Emily Books Turns One, Boxed Wine and 2 Live Crew References Abound

Elisa Albert reads.

Last night, Word Books in Greenpoint hosted the first anniversary party for Emily Books, the “online indie bookstore” that functions like a book of the month club, run by Emily Gould and Ruth Curry. As guests sipped boxed wine, Ms. Gould switched the official Emily Books mixtape (some choice selections: Dinosaur Jr.’s “Puke and Cry,” Tegan and Sara’s “Burn Your Life Down”) to a more upbeat playlist featuring L’Trimm and Peaches. At 7:30, Word events manager Jenn Northington took the stage to apologize for the delay, and to point out the free condoms whose wrappers bore the cover design of Emily Books’ September pick, Maidenhead by Tamara Faith Berger.

Ms. Gould appeared onstage shortly afterward, thanking Word “even though we’re their competitor” because “I don’t often get to be in the same room as our customers.” Still, she demonstrated a familiarity with the people who buy her books, quoting a reader of Maidenhead who had emailed her: “Dude, I’m not even a third of the way through this book and someone just pissed on a teenager.” Ms. Berger proceeded to read this passage, narrated by a sixteen-year-old on a family vacation. Direct self-deprecation counterbalanced lyrical metaphors: the narrator imagines herself a bird, but one who smashes into a window.

Ariana Reines, whose Mercury had been last month’s pick, read poems off sheets of letter paper in a breathless near-monotone so fast it was hard to tell when one ended. She paused partway through—”I’m gonna read two more jams,” she promised—to promote her book, “which is available digitally and in solidity.” She riffed on the physical book’s reflective surface: “What could be better than your face on the cover? I guess it could be funny, depending.” In what seemed to be a 2 Live Crew reference, she joked, “I’ll try not to pop too many ps this time, if you know what I mean.”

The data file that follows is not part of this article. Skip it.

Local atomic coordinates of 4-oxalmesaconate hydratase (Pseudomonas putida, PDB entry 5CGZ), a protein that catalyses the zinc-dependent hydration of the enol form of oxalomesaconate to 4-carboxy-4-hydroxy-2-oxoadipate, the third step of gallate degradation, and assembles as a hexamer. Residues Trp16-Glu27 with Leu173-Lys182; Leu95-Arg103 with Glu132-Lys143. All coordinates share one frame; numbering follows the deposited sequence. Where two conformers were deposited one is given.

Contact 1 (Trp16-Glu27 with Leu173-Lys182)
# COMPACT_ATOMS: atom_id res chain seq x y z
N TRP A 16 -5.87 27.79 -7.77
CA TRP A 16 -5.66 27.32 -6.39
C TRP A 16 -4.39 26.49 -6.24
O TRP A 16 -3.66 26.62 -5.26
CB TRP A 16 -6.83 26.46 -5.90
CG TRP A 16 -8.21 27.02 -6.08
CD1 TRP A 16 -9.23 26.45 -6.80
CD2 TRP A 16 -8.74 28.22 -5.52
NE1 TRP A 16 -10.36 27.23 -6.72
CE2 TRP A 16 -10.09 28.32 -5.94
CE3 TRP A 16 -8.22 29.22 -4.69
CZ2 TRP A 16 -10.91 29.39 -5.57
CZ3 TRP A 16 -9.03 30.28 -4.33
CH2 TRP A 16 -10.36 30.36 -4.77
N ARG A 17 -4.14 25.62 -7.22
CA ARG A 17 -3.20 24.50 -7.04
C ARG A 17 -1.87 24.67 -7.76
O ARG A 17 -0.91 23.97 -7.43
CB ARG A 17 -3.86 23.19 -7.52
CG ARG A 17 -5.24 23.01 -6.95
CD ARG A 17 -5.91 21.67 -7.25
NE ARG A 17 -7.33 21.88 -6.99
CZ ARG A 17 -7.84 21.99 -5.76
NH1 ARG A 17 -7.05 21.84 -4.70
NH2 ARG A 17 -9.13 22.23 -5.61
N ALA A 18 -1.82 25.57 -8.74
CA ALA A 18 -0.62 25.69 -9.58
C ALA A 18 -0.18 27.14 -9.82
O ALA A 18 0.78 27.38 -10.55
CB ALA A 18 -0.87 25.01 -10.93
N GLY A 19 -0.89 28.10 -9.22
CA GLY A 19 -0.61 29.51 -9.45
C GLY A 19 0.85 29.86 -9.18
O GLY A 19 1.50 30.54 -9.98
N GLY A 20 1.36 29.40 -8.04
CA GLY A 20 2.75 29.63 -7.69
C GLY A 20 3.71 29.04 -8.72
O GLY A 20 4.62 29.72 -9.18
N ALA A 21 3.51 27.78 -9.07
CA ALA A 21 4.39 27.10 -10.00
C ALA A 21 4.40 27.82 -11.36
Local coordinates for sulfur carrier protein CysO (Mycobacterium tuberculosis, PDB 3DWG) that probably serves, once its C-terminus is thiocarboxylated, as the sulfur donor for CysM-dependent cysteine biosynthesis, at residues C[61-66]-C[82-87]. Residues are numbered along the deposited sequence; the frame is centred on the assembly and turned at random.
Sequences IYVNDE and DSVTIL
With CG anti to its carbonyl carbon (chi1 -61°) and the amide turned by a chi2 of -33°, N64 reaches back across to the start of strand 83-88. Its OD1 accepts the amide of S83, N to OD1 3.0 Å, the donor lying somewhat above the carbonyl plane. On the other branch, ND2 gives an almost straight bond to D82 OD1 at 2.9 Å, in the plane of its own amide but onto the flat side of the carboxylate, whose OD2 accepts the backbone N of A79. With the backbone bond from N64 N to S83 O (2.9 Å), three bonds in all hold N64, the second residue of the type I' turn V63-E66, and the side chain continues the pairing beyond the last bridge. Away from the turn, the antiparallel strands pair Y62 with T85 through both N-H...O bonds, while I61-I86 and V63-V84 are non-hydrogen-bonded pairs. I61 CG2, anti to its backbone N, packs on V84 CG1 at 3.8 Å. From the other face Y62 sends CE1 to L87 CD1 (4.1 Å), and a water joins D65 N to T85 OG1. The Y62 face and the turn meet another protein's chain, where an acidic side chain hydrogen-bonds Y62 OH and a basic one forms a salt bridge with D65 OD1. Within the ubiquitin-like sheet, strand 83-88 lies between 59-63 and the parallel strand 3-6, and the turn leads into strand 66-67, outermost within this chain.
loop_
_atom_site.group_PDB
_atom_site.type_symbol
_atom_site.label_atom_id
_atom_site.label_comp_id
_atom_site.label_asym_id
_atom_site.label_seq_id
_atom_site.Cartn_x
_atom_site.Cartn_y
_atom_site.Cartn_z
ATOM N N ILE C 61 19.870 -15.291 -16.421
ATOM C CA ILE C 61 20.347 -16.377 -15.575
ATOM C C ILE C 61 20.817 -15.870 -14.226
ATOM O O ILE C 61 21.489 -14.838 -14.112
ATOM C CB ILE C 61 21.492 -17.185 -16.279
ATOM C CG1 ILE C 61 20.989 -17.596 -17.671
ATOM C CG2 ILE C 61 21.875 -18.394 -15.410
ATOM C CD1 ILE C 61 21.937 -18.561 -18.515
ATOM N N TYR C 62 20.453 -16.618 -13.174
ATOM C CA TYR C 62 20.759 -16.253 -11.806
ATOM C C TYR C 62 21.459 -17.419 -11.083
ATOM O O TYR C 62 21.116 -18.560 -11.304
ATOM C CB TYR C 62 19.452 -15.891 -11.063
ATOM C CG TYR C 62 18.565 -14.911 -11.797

Emily Carter’s planned appearance had been prevented by what Ms. Gould termed a “minor dental emergency,” so instead novelist Elisa Albert read a passage from Ms. Carter’s Glory Goes and Gets Some wherein the narrator accompanies an old flame, and his new one, to the movies.

Afterward, the Observer asked Ms. Gould what she learned in her first year. After a long pause, she replied, “That it takes more than one year to have a successful business? I think when you come to the Emily Books third anniversary party we’ll really have our act together.” (Though she wouldn’t reveal the number of subscribers, Ms. Curry happily said that it’s growing every month.) Ms. Gould explained that the company hadn’t found its “raison d’être” until its third month, when Ms. Curry suggested a book by a male author “already getting a lot of attention” and Ms. Gould realized “that actually our mission was to promote the work of under-appreciated, especially women, authors whose voices were not being heard by mainstream publishing.” (That same month, she published a blog post explaining her aesthetic in terms of “the power imbalance inherent in heterosexuality,” an idea that was examined in all three of the night’s readings.) As for next year, Ms. Gould told us that readers could expect a native Emily Books app, and promised, “We’re gonna be here for you in your inbox every month. You never have to think about what you’re gonna read next ever again.” Emily Books Turns One, Boxed Wine and 2 Live Crew References Abound